In a week-long Salute to Service, Bracewell continues its series of stories from across the various sectors of military life.
Spending 87 consecutive days operating a nuclear power plant sounds daunting in itself. What if we told you Bracewell Associate Ty Johnson did just that while submerged in water?
No, this is not a modern-day Harry Houdini stunt or something out of a science fiction novel. Ty served as a US Naval officer aboard the USS Louisville (SSN 724), a nuclear-powered, Los Angeles-class submarine based out of Pearl Harbor, Hawaii. His duties included operating the nuclear power plant onboard and conducting ship-board operations.
“Our longest stretch under water was 87 days,” said Ty. “We pretty much ran out of food towards the end. I lost about 10 or 15 pounds, and I didn’t have much to lose on me to begin with. It was a good bit of weight drop, but it was all worth it. I loved my time in the Navy.”
Ty says most people he talks with about his Navy days want to hear about life aboard a submarine. Questions vary, from how did you do laundry? What did you eat? Where did you store things?
“A Los Angeles-class submarine has a maximum 90-day stay time underwater since it is limited by the amount of food the sub can carry,” explained Ty. “There were about 170 sailors when I was aboard. That’s a lot of food needed. We would typically stack up food on the decking. You basically ate your way down to the original deck level.”
Submarines typically deploy for six months every year-and-a-half. Ty deployed on the Louisville in 2002 for operations in the western Pacific before being called to the Red Sea in the winter 2003. After a month in the Red Sea, the Louisville was ordered to launch 16 Tomahawk missiles against targets in Iraq. The “shock and awe” campaign in the opening days of Operation Iraqi Freedom had begun. Ty and the Louisville’s deployment was extended to nearly nine months in support of the campaign. The Louisville and its crew were awarded the Navy Unit Commendation for their role in the operation.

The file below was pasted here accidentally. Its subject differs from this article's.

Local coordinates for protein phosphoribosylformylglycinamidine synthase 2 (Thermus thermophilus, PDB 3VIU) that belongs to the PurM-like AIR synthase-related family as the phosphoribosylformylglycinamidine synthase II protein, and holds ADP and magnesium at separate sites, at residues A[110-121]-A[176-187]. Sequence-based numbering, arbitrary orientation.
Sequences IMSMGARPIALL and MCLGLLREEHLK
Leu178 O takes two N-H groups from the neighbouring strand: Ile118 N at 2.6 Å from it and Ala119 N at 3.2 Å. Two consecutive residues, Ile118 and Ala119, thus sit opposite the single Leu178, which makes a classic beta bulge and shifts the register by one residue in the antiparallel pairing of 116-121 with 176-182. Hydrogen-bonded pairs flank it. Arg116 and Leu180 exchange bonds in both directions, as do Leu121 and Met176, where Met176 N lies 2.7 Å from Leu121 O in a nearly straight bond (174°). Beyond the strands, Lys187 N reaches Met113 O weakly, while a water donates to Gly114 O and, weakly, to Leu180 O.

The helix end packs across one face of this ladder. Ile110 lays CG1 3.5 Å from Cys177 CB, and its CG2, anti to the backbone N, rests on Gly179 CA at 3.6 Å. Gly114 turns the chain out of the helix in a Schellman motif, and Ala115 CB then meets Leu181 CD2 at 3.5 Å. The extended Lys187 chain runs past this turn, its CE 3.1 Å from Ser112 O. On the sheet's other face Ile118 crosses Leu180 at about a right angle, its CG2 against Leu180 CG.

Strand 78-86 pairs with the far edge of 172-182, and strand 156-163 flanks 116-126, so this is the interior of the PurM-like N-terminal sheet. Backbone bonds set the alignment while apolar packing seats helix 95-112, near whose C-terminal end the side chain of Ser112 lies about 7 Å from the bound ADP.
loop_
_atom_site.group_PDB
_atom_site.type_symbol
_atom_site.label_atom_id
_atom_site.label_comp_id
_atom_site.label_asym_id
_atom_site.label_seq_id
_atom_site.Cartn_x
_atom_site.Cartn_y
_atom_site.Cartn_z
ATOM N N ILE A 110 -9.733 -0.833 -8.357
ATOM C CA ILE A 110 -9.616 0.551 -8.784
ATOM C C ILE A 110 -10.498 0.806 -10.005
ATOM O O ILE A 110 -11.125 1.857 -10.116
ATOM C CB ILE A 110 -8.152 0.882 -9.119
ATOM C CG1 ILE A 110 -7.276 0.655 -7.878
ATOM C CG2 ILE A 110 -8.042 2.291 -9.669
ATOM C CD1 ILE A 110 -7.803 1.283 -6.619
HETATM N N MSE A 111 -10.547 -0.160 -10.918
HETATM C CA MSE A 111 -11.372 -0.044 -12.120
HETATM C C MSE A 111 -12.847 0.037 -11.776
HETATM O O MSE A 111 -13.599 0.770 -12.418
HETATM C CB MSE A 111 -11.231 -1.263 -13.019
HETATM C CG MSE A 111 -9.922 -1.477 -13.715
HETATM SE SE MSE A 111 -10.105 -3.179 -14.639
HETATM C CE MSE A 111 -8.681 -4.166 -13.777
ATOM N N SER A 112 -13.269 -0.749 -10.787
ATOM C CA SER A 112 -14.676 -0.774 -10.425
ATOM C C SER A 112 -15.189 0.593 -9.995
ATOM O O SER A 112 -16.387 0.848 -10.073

Ty was on the Louisville for almost three years and moved to the Pacific Northwest in January 2005 to do a tour at the Naval Base Kitsap located on the Kitsap Peninsula in Washington State.
Before any of these deployments and tours, Ty went through nearly two years of training before joining the crew of the Louisville. Most his studies were nuclear power related. Ty, who joined the Navy in 1999 and started officer candidate school in 2000, studied nuclear physics, thermodynamics, electrical theory, radiation theory, chemistry and an abundance of math.
“The Navy’s nuclear power program is one of the most academically stringent, rigorous program in the entire military,” stated Ty.
This education not only prepared him for his service in the Navy, but also laid the groundwork for his career as a power regulatory lawyer.
“When I came aboard the submarine, I had to use all I had learned to understand the nuclear plant on the sub, the propulsion systems and the power distribution systems,” explained Ty. “The sub operated like its own little power station. The nuclear plant not only provided the steam that drove the main turbines, but also provided the steam that ran large turbine generators that produce the electricity to run the pumps, the air conditioning and everything else onboard.”
For Ty, this was a hands-on introduction to the operation of a power plant. Now with Bracewell, Ty deals with the regulatory side of transmission systems and the moving of power across interstate lines.
“My experience on the Louisville gave me a great primer for understanding how the larger transmission systems work in the US,” added Ty. “It was a leg-up in wading into the very technical world of an electricity regulation lawyer.”
In 2007, following seven years in the Navy, Ty enrolled in law school to become an energy regulatory lawyer. The energy regulatory world was a natural fit to build upon Ty’s technical background with the nuclear Navy.
“If you asked me if I was going to be a lawyer when I graduated from college, I would say you were crazy,” Ty said with a laugh. “But after my seven years in the Navy, I was really looking for a professional field to get into and law seemed like a good fit.”
Even nowadays, Ty leverages his Naval experience to lead clients through complex regulatory proceedings.
“I regularly look back upon my Navy days when reviewing a new transmission issue, utility proposal or federal agency proposal,” said Ty.